In the past 3 months, 3 of my best friends got married, all in a row. I graduated law school in May, took the Bar Exam in July, and then had a wedding in August, September and October…all while unemployed. I gave my friends wedding shower gifts, but I was not able to give them cash or a check at their weddings, because I did not have any money. Now that I have saved some money I want to send them a belated wedding card with the money that I would have given them at their weddings. How do I do this tastefully?
The first wedding was a male college friend. His wedding was on a Wednesday with 400+ people and a huge buffet, no sit down dinner. I don’t know his wife very well; we’ve met a few times.
At the second wedding I was the officiant, so some people say that I don’t have to give a wedding gift since I provided the service for free. But the bride was my college roommate, and she and her now husband (who is also one of my best friends) paid for the entire wedding themselves.
In the third wedding, I was the maid of honor, and it was a mini destination wedding (a weekend in Vermont).
Now that I want to send a card and money, what do I say in the card? Is it different for each couple and situation? Normally I would send $100, but since my gift is late I feel like I should give more ($150?) What are your thoughts? Help!
Three weddings in three months! That’s a busy schedule! I believe you might be unnecessarily worried. While it is best to send your gift within a month of the wedding, most experts agree that up to three months is also acceptable. And any amount of time is acceptable if you are waiting until you can afford it. I’m sure your friends are aware of your situation.
It seems like you have already decided to send cash, which is fine. Another option is to check their wedding registry and see if anything in your price range is still available. If you would like to send cash, here are my suggestions:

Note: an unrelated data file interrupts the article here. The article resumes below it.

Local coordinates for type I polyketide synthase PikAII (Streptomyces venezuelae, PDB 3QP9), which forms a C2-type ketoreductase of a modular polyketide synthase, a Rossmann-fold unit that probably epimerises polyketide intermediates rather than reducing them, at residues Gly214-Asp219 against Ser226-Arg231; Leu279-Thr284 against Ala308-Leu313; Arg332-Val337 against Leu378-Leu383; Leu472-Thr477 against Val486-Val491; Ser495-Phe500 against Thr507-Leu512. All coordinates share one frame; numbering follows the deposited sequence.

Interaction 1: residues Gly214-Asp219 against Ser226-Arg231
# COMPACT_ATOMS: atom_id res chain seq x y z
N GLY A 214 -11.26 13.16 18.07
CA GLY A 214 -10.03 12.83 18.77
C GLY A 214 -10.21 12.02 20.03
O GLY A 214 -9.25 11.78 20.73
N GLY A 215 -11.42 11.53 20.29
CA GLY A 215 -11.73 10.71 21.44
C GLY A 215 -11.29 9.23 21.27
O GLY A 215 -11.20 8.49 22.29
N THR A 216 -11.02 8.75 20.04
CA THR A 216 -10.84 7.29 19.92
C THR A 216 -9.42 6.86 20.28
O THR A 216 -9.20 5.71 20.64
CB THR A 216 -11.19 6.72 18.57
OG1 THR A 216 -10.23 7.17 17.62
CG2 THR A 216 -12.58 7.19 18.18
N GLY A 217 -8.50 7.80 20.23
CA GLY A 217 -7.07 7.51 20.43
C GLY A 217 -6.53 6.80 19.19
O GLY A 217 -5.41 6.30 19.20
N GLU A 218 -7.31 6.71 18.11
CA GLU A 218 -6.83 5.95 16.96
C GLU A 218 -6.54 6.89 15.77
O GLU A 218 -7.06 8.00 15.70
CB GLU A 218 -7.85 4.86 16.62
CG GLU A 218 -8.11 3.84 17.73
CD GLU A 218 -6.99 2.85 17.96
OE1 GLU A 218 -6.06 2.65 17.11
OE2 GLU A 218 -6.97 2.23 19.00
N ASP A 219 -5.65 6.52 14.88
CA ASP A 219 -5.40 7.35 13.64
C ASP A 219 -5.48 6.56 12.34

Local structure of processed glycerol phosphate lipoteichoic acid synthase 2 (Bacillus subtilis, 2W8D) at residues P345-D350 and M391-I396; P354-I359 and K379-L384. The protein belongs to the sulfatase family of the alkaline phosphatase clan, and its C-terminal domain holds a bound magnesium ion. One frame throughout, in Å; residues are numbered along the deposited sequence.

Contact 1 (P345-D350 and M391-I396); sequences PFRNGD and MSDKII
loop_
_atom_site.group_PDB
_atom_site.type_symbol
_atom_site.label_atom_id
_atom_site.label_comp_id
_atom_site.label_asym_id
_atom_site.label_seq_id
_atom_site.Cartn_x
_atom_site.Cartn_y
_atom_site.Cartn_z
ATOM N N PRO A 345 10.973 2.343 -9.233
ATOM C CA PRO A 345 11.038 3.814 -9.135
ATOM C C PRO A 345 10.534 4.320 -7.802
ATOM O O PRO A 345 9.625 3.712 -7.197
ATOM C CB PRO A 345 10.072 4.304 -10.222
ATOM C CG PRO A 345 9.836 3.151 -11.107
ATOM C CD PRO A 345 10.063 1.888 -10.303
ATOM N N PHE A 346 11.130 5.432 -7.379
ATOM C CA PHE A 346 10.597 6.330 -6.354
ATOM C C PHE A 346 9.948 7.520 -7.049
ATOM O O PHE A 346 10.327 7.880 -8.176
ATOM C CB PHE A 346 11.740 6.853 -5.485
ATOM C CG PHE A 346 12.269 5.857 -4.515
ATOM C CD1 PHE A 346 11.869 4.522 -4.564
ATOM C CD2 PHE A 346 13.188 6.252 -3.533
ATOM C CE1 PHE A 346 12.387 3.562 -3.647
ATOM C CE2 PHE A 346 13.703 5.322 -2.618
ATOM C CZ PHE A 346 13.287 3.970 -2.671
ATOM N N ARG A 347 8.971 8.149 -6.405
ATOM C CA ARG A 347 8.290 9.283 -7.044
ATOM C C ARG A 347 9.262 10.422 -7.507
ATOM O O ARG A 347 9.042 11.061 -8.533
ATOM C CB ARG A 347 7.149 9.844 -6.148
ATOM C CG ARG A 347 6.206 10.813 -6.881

I believe you can never go wrong by being honest. They are three of your best friends, right? Simply write a message from the heart explaining the situation. Say something like this, “I loved being at your wedding and was honored to share in your special day. (Add some detail about the wedding that you particularly enjoyed.) Due to my circumstances in August (September, last month) I wasn’t able to give you a gift at that time. Please accept my belated gift with all my love and support.” Of course, you would write it in your own personal style.
As far as an amount — only you can decide that, but here is no reason to increase the amount because it’s a little late (and it’s not really that late). But you should do what makes you comfortable. Also, the type of wedding each friend chose to have should not have any bearing on the gift you decide to give. The amount you spend on a wedding gift should be determined by your budget and your relationship or closeness to the couple.
The one exception might be the wedding in which you officiated. Most officiants are paid. Was that ever discussed? It would have been nice if the couple had said to you, “Please consider this your gift to us.” If it wasn’t discussed, and as the bride was your college roommate, it’s probably best to send a gift.
Gifting is always a personal choice. Etiquette rules only go so far. Etiquette suggests that if you are invited to a wedding (even if you are part of the wedding) you should give a wedding gift. Other than that, there are no hard and fast rules. Just give from the heart and don’t worry about the rest.
If you have questions or comments about gift giving or wedding etiquette, please comment below or email [email protected].
Emails in this column are received from readers. Emails may be edited for spelling and grammar, or to remove sensitive information, however, we are careful not to alter the intent or content of the question.
Cheryl Seidel is the founder and President of RegistryFinder.com, an intuitive search engine that helps gift givers quickly and easily find online registries for weddings, baby showers, graduations and more.